Written by: Christopher Llewellyn Reed | August 11th, 2021
Homeroom (Peter Nicks, 2021) 3 out of 4 stars.
At the start of the 2019-2020 academic year, Oakland High School seniors, like their counterparts everywhere, expected the usual joys and challenges, highs and lows, of graduation and what would come after. No one predicted the COVID-19 pandemic and surge of nationwide protests against police brutality in the wake of George Floyd’s murder. Which makes Homeroom, the new documentary from director Peter Nicks (The Force), take a turn for the unexpected (for the subjects) in its final third. The fact that we, the audience, know what’s coming only serves to heighten the poignancy of the first two-thirds. Beyond (and including) that twist, the film is an intimate portrait of a vibrant group of young people of color preparing for a future where they’ll have to make their own luck. The classroom may provide some education, but the real lessons are out in the world.
In the fall, the main concerns are applying for college and resisting the Oakland Unified School District’s calls for budget cuts. Two kids in particular, Denilson Garibo and Mica Smith-Dahl, serve as student directors on that board, voicing the concerns of their constituents over the continued presence of police officers in their school: the district is the only one in California’s Alameda County with a force of its own. In an emotional plea, they point out that none of them feel safe with the history of police violence towards people who look like them. The $2.5 million spent on those officers could better be used elsewhere, given the budget crisis. Notwithstanding their clearly articulated arguments, the board does not agree, though some vote in favor.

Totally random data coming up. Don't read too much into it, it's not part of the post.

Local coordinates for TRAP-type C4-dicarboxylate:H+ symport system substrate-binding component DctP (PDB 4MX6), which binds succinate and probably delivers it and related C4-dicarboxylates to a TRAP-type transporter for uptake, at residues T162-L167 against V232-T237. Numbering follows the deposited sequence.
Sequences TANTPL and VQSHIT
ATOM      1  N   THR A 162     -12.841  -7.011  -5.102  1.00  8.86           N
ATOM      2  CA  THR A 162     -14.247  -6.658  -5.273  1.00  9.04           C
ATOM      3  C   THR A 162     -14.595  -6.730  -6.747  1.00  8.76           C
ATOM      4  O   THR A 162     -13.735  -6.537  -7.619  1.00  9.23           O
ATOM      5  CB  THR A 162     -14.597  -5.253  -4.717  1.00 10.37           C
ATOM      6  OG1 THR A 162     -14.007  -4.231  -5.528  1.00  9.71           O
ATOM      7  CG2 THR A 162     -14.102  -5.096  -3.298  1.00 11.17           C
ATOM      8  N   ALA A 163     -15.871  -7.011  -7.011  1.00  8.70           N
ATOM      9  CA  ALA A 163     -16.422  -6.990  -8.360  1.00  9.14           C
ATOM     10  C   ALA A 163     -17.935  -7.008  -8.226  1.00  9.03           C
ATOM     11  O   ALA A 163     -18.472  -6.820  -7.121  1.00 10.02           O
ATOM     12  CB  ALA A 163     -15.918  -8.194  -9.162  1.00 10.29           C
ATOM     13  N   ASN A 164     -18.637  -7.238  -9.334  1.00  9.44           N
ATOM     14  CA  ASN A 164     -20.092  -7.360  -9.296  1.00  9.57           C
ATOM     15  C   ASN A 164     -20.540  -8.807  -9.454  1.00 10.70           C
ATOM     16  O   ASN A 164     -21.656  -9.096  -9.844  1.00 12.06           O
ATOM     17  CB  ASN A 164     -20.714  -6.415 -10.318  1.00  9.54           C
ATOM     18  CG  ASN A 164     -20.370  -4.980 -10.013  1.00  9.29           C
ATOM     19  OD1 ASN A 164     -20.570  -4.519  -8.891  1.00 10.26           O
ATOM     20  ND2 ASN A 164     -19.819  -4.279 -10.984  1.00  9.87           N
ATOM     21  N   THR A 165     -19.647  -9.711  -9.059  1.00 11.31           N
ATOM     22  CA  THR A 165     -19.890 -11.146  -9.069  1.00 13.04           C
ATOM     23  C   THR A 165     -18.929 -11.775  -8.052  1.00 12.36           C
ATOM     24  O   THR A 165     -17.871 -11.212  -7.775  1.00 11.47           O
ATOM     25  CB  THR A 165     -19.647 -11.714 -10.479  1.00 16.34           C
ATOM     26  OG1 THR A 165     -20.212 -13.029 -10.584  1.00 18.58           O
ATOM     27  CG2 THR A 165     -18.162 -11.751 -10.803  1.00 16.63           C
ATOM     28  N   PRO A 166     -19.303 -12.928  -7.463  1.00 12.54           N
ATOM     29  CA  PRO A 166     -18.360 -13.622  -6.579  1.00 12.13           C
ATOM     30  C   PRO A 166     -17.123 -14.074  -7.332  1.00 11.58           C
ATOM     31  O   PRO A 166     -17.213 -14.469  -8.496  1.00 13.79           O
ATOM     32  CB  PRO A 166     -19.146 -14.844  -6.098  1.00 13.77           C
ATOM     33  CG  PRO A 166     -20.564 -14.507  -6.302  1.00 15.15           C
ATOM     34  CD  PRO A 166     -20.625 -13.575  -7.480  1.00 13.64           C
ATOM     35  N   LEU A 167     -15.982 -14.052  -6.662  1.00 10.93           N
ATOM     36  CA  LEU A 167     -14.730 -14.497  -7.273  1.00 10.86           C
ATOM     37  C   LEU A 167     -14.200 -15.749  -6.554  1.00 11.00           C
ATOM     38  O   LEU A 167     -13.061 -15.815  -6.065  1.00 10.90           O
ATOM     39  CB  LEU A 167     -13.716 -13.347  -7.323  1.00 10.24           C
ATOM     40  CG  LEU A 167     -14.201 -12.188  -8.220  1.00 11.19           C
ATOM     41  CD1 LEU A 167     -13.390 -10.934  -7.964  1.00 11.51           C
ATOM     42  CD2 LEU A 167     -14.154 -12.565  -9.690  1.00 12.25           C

But these actions prove motivating for many discussions about sticking together and supporting communities of color. There is no doubt that Denilson, Mica and their classmates will continue to spread their wings and become ever-more dynamic actors for change. And despite what most of them consider their distressingly low SAT scores, they gamely write college essays and submit applications. Though Nicks doesn’t dwell on it, the reality of those scores merely underlines the uselessness of that ostensible aptitude test, given the obviousness intelligence and drive of our protagonists. It truly is time to jettison that culturally biased, desperately imperfect form of assessment.
And then COVID-19 happens, and all plans are put on hold. From abandoned schools to virtual Zoom meetings, we watch as everyone adjusts to social distancing and masking. When local activists organize marches against police violence, the students join in, though Denilson, whose family is undocumented, worries what might happen to them if he is arrested. While those fears prove unfounded, what does occur as a result of the protests is a delightful surprise (not to be spoiled here). By the end, though the Oakland High School seniors miss an in-person graduation ceremony, they receive something far more precious, which is validation.
Nicks films this all with cinéma vérité-style intimacy, never interrupting the proceedings with interviews or voiceover commentary. Unfortunately, he has a tendency towards sentimental montages, which detract from the otherwise fine mise-en-scène. He also rushes through the pandemic days, skipping beats that might lead to greater final resonance. Still, it’s ultimately a documentary of many strong qualities. With a homeroom like this, first period is sure to amaze.